As we walk between the slumbering gray mounds, a male slowly lifts his head, showing off the long bulbous nose for which the elephant seals are named.

"He looks like he has a penis on his face," Alex tells his friend Aidan. The two boys are so overcome with hilarity at this witticism, they can barely remain upright.

"This will be our escape route," Docent Mike points to a narrow path between the dunes, "in case one of the males charges us."

I look at the big blobs of elephant seal strewn over the beach. They do not look capable of lifting a flipper, much less charging anything. But as we make our way down the beach, a Ford Explorer­sized male suddenly rears up his thick chest and begins barreling across the sand toward us.

"Run!" shouts Docent Mike.

We stumble and fall on the loose sand, moving about half as fast and a quarter as gracefully as the lumbering sea mammal behind us. Fortunately, elephant seals are fast and lazy, and Mr. Penis-face gives up the chase after about 30 feet. He collapses back onto the sand, leaving behind him a track that looks as if it had been made by an SUV.

Sticking closer to Docent Mike, we climb another dune. As we rest at the top, we see an entire beach covered with mother elephant seals and their pups.

"That mom has two babies," says a little girl in pink boots, pointing to two small seals curled up against the rounded shape of their mother.

"One of those babies will die," Docent Mike tells her. "Elephant seal mothers have only enough milk for one pup."

"Won't another female take it?" my friend Connie asks.

"No," says Docent Mike.

"Will someone at the park rescue it?"

"We don't interfere with nature."

We stand on the dune, watching the two little seals nuzzling their mother.

"That's sad," Aidan tells Alex.

"That's how it is," replies my stoic Russian-born son. "I'm going to die, you're going to die, everybody's going to die."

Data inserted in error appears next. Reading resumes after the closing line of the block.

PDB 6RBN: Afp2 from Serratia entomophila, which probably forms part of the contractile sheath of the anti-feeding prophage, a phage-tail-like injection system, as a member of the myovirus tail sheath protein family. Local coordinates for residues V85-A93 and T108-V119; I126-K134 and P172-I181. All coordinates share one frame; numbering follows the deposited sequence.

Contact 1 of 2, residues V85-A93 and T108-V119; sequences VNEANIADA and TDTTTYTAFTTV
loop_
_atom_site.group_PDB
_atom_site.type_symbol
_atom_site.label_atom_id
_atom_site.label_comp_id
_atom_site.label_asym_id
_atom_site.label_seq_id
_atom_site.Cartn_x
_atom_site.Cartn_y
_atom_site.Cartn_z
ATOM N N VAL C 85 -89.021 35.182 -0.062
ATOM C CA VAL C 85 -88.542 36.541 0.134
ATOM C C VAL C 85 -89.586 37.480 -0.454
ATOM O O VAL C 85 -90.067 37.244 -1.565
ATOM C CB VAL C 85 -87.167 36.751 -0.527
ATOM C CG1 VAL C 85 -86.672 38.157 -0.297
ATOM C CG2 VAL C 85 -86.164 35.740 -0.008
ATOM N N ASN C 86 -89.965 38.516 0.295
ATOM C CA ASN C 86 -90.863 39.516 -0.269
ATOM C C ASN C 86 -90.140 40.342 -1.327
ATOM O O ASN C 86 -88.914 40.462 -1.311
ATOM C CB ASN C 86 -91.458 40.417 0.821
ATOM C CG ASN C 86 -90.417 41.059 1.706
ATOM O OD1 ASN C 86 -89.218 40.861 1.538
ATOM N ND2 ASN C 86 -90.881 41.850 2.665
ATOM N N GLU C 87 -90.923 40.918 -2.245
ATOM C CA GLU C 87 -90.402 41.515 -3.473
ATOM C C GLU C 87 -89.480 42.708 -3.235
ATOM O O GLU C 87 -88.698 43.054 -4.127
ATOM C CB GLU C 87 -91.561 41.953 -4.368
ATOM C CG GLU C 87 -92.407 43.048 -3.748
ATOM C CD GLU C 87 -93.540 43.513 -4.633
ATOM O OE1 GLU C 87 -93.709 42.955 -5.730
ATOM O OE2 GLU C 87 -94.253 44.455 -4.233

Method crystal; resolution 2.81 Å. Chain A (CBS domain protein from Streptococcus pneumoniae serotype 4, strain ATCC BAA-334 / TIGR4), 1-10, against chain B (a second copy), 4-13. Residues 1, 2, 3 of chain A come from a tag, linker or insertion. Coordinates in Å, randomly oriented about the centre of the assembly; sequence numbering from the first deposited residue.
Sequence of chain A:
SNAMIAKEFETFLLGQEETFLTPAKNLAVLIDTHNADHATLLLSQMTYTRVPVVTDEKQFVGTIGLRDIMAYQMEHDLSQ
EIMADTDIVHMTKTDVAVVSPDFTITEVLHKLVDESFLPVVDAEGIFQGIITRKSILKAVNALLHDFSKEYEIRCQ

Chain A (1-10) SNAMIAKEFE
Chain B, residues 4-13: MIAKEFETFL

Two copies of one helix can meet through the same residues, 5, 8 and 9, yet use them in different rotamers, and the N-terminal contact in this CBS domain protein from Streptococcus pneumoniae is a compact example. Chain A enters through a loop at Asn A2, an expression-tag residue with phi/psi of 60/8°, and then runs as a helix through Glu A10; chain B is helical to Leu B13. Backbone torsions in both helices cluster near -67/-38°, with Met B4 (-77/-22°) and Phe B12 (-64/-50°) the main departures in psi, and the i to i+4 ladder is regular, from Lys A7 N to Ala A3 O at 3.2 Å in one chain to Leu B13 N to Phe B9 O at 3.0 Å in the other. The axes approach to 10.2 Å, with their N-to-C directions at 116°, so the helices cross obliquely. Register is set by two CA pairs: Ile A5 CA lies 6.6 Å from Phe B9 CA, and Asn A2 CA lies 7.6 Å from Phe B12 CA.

"Easy to be blasé about it," I tell Connie, "when you're an only child."

On the mile-and-a-half walk back to the visitor's center, I overhear the mom of the girl in the pink boots trying to explain survival of the fittest. "In nature," she says, "only the strongest animals get to live."

"But that's not fair!" protests the little girl.

Back at the visitor's center, wandering among stuffed seals and sea-life coloring books, I wonder if Alex has been at all disturbed by the harsh realities of nature witnessed on our walk.

However, after he spends his allowance on postcards of blood-spattered male elephant seals and an open-mouthed shark, I decide he's probably come to terms with it.

Seeing the Seals

Año Nuevo State Reserve is located on Highway 1 between Half Moon Bay and Santa Cruz, about 11/2 hours south of San Francisco.

During the breeding and pupping season (Dec. 15 ­ March 31), only the people on guided walks are allowed on the beach at Año Nuevo. You must have advance tickets ($4, children under 3 free) in order to go on one of the walks. Tickets can be purchased by calling 1-800-444-4445 between 8 a.m. and 5 p.m., seven days a week. Tickets sell out early, but it's sometimes possible to show up at the Año Nuevo ranger station and take the place of any no-shows. Rainy days, weekdays, and early mornings are your best bets.

From April through November, you can visit the beach -- and still occasionally see elephant seals -- on your own. Just stop by the ranger station before heading out to pick up a permit.

If getting charged by male elephant seals makes you hungry, be sure to visit Duarte's Tavern in the town of Pescadero (202 Stage Road, 650-879-0464), for lunch or dinner. Duarte's is known for its artichoke soup and homemade pies. The place also serves fresh fish and plenty of kid food at reasonable prices.

Janis Cooke Newman is the author of The Russian Word for Snow (St. Martin's Press). Her book has just been published in paperback.